A Monument to Waste

On Tuesday, February 6, 2018, Elon Musk took one small leap for fame and one giant leap towards becoming the poster child of our age. According to reports, his giant PR stunt involved shooting a model of his new Roadster to Mars. I suppose Elon’s point was for the Roadster to remain in orbit as a perennial reminder that Tesla is the pioneering corporation of our times, boldly taking us into a new and enlightened future of its making.

It failed. As of this post, the Roadster overshot Mars orbit and is headed towards either a date with a head on collision with an asteroid, or will continue to sail out into the dark night of the universe.

Coincidentally, this week has also marked the largest drop in the Dow since the 2007/2008 financial crisis. As seen on CNBC yesterday, money managers are panicking and finding every conceivable reason they can think of as to why it IS different this time. For them, the market shooting to all-time highs was a sign of the times; that they were the socio-econo-political masters of the universe, and if we would just buy in, we too can be wealthy like them. Free money equals prosperity for all.

What do these two occurences have in common, you may ask? Both are massive monuments to the waste of human industry and innovation by our modern, neo-liberal corporatocracy.

In Tusk’s case, the monument was part pride, part PR stunt and part tone-deafness to the financial realities of the average citizen of this country. It still isn’t clear how much, exactly, this launch will cost the company. Of course, they insist that it was a test of their new rocket and PR, all in one package. Yet, if they had to incur the cost, why not send something useful into space like a small satellite bringing free internet to an impoverished country? Or maybe a small, innovative research project that might launch development of new ideas? Instead, we got a monument to pride, a costly and meaningless shrine to the wastefulness of our society. Out there in the void of space, a good number of individuals’ time, effort and investment has been wasted. This is what we get when we give laurels and enormous amounts of capital to eccentric billionaires who are convinced they are our future Messiahs.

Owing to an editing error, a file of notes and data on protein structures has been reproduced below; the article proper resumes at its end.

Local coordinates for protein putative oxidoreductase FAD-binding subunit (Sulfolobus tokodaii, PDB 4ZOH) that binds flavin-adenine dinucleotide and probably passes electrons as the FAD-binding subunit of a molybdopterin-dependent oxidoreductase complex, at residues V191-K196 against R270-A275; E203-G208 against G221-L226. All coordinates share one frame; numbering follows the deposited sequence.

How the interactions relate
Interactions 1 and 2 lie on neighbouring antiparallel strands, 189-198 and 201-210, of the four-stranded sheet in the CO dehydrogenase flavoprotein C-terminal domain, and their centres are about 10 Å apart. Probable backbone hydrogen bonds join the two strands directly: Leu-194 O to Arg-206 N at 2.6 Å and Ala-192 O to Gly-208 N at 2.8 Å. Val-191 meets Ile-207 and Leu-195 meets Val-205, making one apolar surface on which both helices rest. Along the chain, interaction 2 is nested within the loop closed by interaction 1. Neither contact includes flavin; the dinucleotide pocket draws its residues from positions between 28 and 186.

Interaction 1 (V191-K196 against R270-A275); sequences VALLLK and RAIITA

In the case of the financial services sector (and by extension, the market), it is responsible for the last ten years of economic devastation, and its solution of money for nothing (that, conveniently, benefited it and allowed it to blow equity bubbles that are now melting down) has set us up for another possible date with financial destiny. We have saddled our children and our grandchildren with mountains of debt — and I don’t just mean the national debt — as a result of this failed experiment.

Unable to force open the channels of enormous amounts of capital held by the wealthiest, corporate sponsored government servants printed money like there was no tomorrow at no interest. Corporations used this opportunity to buy back their own stocks, drive up earnings-per-share, and to also soak consumers with mountains of low interest products (students, for example) that will eventually sour as interest rates rise. ZIRP also allowed the government to take more debt onto its books, and it too will have to face the music of a rising rate environment. Debt, as a national stock and trade, is life, and like Musk, it is a monument to waste as it shackles the creativity and freedom of the average citizen, and it will certainly limit the political and economic options of our offspring.

You cannot serve God and Mammon, Jesus tells us. The simple lesson, I think, is that God demands our highest loyalty. What Jesus forgot to include is that you can’t serve God and Mammon because Mammon will eventually devour all his children.

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